Today, we’re introducing a new tool that lets a developer change the behavior of deployed locks through hooks while still using the Unlock Labs checkout user interface. This is implemented by way of a data builder URL in the checkout config.
But first, let’s start with a bit of context!
Giving Unlock Protocol the hook
Inside Unlock, the membership contract is called
PublicLock. Unlock is a protocol because every membership contract (of the same protocol version) implements the same functions and features. When a creator deploys their lock, they deploy a contract from a template.
Over the years, many creators have told us about the need to customize the behavior of their contracts. To maintain the “base” behavior standard, we introduced the concept of “hooks.”
Hooks introduce the ability to call third-party contracts as part of specific lock functions, while still retaining the protocol-standard functions. These hooks can be configured by lock managers. For example, we introduced a few “public” hook contracts such as our password hook, which is used for situations where a lock manager only wants the subset of individuals who know the password to be able to create a membership.
One of these hooks is called
onPurchaseHook, and you probably understand from its name: it is called by the public lock’s
purchase function. This
onPurchaseHook hook includes 2 different functions:
keyPurchasePriceis a function that is called with the following parameters: buyer’s address, recipient of the NFT address (they’re often the same but could be different), the referrer address, and a mysterious
dataparameter (we’ll come back to this soon). The
keyPurchasePricefunction is expected to return a number, the amount the buyer is expected to pay for the membership. This can be used to make membership prices dynamic.
onKeyPurchaseis a function that is called with the same parameters as the function above, as well as a
tokenIdparameter for the membership being bought, and a few more items. Again, there is also a
The lock’s purchase function will first call the
keyPurchasePrice to determine the price to be paid (and especially if the user has approved enough!), and will finish its execution by calling
Remember: hooks are proper contracts, so they can also store any data they want, and could also include other functions. A single hook can also implement multiple hook functions to be called at different points in the lock’s lifecycle.
Introducing the Data Builder URL
In the previous section, we discussed that both
onKeyPurchase have a
data argument. That
data parameter is, in fact, completely ignored by the lock itself and just passed to the hook’s function. It can be used by the front-end application to send data to the hook so the hook can change its behavior based on it.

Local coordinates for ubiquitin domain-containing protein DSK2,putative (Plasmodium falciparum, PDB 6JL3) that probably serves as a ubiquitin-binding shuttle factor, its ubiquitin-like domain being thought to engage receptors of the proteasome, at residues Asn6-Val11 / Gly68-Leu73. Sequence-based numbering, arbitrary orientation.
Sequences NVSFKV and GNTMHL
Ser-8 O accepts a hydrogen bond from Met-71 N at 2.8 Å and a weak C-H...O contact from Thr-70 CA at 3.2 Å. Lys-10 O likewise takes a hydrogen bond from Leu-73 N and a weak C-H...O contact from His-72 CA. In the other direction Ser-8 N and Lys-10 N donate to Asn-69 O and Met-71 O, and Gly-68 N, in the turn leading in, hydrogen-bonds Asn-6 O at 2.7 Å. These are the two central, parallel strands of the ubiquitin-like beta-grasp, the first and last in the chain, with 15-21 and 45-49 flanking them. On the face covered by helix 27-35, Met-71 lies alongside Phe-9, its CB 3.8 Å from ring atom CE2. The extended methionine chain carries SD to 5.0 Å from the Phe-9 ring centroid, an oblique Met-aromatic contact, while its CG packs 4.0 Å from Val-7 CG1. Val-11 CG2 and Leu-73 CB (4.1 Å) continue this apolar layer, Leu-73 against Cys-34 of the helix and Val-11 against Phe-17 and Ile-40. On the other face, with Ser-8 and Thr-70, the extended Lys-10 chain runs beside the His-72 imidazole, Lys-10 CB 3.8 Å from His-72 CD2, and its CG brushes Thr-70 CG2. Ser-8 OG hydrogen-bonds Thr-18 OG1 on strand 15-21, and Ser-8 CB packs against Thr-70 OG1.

For example, this
data argument is what we use to pass a
secret corresponding to the password in the context of the password hook. We could also pass some useful metadata to be stored in the hook and returned by the lock to display specific metadata.
Now, our front-end checkout application does not “know” how to build the
data blob for the specific hooks deployed on specific contracts. For this reason, we are introducing what we call Data Builder URLs.
dataBuilder is a new parameter you can use inside of the paywall configuration for any lock that you are configuring there. If the
dataBuilder is set, then our front-end application will perform a GET request to it and include the following parameters:
network, so that the web application can compute a specific
data blob to be passed as an argument for the
Our friends at Zealous wanted to create a new kind of membership for their platform. Anyone who has their membership NFT can access some premium features. However, they wanted to create a system where people who owned NFTs from specific collections would get a discount.
Looking up what NFTs someone owns using an on-chain script would be extremely expensive (and maybe even impossible as many contracts don’t include a way to list tokens per address), so we must do it off-chain. However, doing it solely off-chain would expose us to the possibility of someone claiming they own a special NFT (when they actually don’t) so they could grab the discount. So we’re taking a mixed approach: we look for NFTs owned by the user off-chain, but then create a
dataBuilder to compute a “hint” that is passed as
data to the contract.
The hook can then use the hint to confirm that indeed the user owns one of these NFTs.